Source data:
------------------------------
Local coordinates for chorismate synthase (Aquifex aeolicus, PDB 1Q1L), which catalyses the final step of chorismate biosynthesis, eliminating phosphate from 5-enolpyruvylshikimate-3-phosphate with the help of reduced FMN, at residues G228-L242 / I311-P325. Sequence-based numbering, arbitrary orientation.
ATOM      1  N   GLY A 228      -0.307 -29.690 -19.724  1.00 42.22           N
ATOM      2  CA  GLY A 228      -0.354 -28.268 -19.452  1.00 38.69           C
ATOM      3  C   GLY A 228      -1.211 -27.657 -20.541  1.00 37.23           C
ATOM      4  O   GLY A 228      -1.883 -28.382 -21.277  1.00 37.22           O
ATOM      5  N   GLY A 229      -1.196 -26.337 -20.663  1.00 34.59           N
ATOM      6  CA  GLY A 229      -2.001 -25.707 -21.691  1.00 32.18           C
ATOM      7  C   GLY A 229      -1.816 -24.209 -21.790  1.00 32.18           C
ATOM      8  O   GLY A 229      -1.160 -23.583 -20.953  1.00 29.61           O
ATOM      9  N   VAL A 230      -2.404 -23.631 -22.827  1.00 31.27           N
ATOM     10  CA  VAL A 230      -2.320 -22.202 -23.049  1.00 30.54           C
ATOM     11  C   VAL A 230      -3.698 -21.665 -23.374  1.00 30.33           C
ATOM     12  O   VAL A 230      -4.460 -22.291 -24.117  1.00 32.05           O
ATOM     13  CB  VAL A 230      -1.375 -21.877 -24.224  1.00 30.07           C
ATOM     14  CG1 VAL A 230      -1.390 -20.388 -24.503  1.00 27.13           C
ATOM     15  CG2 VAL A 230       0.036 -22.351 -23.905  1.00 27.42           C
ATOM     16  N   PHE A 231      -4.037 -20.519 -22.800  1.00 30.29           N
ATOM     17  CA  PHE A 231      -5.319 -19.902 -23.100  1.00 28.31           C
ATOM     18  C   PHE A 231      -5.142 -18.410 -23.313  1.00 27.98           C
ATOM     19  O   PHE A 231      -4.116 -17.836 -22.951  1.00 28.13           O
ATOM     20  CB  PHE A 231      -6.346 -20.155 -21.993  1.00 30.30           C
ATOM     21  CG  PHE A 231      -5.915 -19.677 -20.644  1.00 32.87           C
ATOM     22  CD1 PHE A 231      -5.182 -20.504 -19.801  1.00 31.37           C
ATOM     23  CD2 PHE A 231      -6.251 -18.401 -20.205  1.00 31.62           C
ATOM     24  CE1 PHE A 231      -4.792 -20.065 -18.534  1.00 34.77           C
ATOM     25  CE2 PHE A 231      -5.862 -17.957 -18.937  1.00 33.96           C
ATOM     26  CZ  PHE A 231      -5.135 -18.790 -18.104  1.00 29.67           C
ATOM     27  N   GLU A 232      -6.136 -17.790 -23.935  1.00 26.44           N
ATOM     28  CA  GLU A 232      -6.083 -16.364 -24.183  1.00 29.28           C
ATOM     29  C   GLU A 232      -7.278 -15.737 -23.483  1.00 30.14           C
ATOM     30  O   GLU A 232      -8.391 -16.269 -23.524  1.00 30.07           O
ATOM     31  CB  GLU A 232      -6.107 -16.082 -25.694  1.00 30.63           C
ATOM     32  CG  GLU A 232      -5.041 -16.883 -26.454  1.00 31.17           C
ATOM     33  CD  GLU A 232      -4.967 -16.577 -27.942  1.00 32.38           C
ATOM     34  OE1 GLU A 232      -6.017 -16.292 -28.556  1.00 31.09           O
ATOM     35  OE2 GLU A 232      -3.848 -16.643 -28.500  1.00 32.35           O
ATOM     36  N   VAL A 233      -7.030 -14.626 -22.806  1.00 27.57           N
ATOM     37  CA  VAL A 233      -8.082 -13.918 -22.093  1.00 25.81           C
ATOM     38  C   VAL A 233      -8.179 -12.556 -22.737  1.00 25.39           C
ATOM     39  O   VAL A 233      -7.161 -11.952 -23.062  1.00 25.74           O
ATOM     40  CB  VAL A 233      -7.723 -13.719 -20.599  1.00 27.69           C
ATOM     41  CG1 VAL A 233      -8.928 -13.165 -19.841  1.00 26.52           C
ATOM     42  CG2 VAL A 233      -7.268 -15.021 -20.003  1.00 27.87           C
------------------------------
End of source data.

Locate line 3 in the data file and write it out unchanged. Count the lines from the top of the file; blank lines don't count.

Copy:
ATOM      2  CA  GLY A 228      -0.354 -28.268 -19.452  1.00 38.69           C